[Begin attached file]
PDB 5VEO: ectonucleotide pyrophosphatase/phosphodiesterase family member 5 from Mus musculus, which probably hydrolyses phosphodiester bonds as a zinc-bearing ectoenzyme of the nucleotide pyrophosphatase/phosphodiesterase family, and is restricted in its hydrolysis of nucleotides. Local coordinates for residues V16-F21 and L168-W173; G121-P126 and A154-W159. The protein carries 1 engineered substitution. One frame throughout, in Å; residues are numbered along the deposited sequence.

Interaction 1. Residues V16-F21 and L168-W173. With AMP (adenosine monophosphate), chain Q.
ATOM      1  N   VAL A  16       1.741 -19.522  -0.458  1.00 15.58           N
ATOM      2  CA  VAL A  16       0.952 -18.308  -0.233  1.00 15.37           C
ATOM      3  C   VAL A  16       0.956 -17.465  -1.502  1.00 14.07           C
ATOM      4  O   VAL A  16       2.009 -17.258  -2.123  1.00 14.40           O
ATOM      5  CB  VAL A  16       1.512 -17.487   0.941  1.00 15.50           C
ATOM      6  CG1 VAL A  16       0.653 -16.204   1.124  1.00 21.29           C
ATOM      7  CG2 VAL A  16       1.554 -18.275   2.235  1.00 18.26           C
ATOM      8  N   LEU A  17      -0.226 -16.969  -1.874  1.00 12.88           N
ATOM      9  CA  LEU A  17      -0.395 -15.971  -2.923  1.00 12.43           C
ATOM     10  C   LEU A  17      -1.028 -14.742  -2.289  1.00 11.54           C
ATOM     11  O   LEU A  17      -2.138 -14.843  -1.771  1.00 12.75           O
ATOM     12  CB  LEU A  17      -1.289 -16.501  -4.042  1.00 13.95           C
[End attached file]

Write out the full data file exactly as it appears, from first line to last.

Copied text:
PDB 5VEO: ectonucleotide pyrophosphatase/phosphodiesterase family member 5 from Mus musculus, which probably hydrolyses phosphodiester bonds as a zinc-bearing ectoenzyme of the nucleotide pyrophosphatase/phosphodiesterase family, and is restricted in its hydrolysis of nucleotides. Local coordinates for residues V16-F21 and L168-W173; G121-P126 and A154-W159. The protein carries 1 engineered substitution. One frame throughout, in Å; residues are numbered along the deposited sequence.

Interaction 1. Residues V16-F21 and L168-W173. With AMP (adenosine monophosphate), chain Q.
ATOM      1  N   VAL A  16       1.741 -19.522  -0.458  1.00 15.58           N
ATOM      2  CA  VAL A  16       0.952 -18.308  -0.233  1.00 15.37           C
ATOM      3  C   VAL A  16       0.956 -17.465  -1.502  1.00 14.07           C
ATOM      4  O   VAL A  16       2.009 -17.258  -2.123  1.00 14.40           O
ATOM      5  CB  VAL A  16       1.512 -17.487   0.941  1.00 15.50           C
ATOM      6  CG1 VAL A  16       0.653 -16.204   1.124  1.00 21.29           C
ATOM      7  CG2 VAL A  16       1.554 -18.275   2.235  1.00 18.26           C
ATOM      8  N   LEU A  17      -0.226 -16.969  -1.874  1.00 12.88           N
ATOM      9  CA  LEU A  17      -0.395 -15.971  -2.923  1.00 12.43           C
ATOM     10  C   LEU A  17      -1.028 -14.742  -2.289  1.00 11.54           C
ATOM     11  O   LEU A  17      -2.138 -14.843  -1.771  1.00 12.75           O
ATOM     12  CB  LEU A  17      -1.289 -16.501  -4.042  1.00 13.95           C